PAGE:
In September of 2014, I wrote a blog posted entitled “My ancestor was born … where?!” about my family’s unexpected ties to Saint Helena, a remote volcanic island in the South Atlantic Ocean. My great-great-great-grandmother, Charlotte (Sears) Legg, was born on the island of Saint Helena in 1808. She married Henry William Legg, and after his death, settled on Martha’s Vineyard with her children. This discovery fascinated me, and since then, I have resolved to learn more about Charlotte and her family. But ultimately, I hoped to learn why my ancestors had settled in such a far-flung locale. Were they soldiers of the British military or members of the East India Company? Sailors who tired of the sea? Or did they simply settle here seeking a better life?
Because of its remote location, I had low expectations for records pertaining to Saint Helena. But I was pleasantly surprised: a varied collection of records has survived, which includes a collection of Saint Helena church records from 1767 until 1835. These records are available on Findmypast and the British Library has also transcribed miscellaneous records as a part of their India Office Records collection.
Between these two sources, I was able to uncover more about these ancestors. I learned that Charlotte was born 13 December 1808 and baptized at Saint Helena 8 September 1816. She was listed as the illegitimate daughter of Gabriel Sears and Elizabeth Day, and she married Henry William Legg at Saint Helena 27 August 1822. I was surprised to learn that she was listed as illegitimate, but shocked to discover that she had married at the age of thirteen.
The India Office Records collection also included information on Charlotte’s husband. Henry William Legg was born at Saint Helena 5 November 1799 to John and Emily Legg. The Leggs proved a little easier to trace, as I was able to learn that John Legg and Amelia Knipe had married at Saint Helena 17 January 1799. Years later, at the time of John Legg’s death in 1829, he was listed as a publican or tavern keeper.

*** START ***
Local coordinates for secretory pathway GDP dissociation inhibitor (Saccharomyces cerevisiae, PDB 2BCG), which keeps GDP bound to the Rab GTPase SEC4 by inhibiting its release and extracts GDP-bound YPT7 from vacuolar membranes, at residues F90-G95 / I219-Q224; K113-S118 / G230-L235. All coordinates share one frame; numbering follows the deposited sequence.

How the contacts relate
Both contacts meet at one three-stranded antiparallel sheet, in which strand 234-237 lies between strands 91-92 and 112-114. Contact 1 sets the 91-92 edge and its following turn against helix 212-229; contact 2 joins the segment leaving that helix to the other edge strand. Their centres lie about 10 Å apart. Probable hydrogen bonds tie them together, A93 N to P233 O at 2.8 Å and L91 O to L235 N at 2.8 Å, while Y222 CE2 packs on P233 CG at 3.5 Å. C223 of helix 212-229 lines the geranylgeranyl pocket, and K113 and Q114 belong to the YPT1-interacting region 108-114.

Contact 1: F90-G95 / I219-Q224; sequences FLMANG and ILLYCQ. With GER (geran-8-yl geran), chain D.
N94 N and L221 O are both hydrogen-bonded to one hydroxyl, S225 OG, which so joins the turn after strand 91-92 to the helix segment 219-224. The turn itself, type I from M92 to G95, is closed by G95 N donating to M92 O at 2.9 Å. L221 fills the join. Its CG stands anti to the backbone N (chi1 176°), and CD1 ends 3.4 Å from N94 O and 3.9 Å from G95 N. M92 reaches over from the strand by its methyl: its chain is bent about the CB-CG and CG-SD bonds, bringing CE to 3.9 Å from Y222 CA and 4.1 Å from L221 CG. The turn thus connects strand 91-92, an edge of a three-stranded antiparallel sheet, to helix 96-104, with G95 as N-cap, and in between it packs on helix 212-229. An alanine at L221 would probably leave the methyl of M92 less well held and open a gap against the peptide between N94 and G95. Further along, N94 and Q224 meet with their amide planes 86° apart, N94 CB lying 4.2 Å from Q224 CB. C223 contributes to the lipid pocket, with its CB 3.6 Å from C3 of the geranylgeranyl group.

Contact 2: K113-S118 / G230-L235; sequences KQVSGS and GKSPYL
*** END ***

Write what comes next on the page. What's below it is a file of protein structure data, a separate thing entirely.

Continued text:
Though these records have shed a little more light on Charlotte and others, they only provide a few details about their lives. The ultimate question – Why were they at Saint Helena in the first place? – is still elusive and will require some more digging. Fortunately, there are more records that might provide answers. But, for now, these Saint Helena ancestors remain a tantalizing part of my family tree, and another item on my lengthy genealogy to-do list.
12 thoughts on “Updating “My ancestor was born … where?!””
Wow. What a tantalizing mystery! I’m at one of those points of frustration in my own research, so I love hearing about other people’s challenges and how they are dealing with them. Looking forward to installment #3! I know I’ll learn something– if only how to extend persistence.
How about the birth entry just above Charlotte’s? It reads, as well as I can decipher it, “Richard Thomas Son of Thos Churtey (sp?) & Maria Slave to Mr Canole (sp?) Illeg’te.” I have never seen such a birth so openly recorded in American records, have you?
Quite interesting and a good find, Saint Helena is definitely beyond the usual research locations. Unfortunately, there isn’t a Legg surname study at the Guild of One Name Studies, but the name is fairly common in England, (I’m researching Legg ancestors in Surrey, and there is a notation of Samuel Legg’s tomb at the Granary Burying Ground in Boston). Well done.
I have that problem with my Great Grandmother. My family is in the Capital District of New York and she was born in the Southern Tier of NY for no reason that I have ever found. One thing that I do know is that a lot of Italians came to NY when the Capitol was being built because there was a need for stone carvers. So one needs to know what was going on in the “foreign” area at the time that might have drawn the prospective mother (and family) there.
What a super find. I am, as are many, looking for that one spot in our ancestry that will release its clues. Congratulations. I can almost feel the excitement in your soul!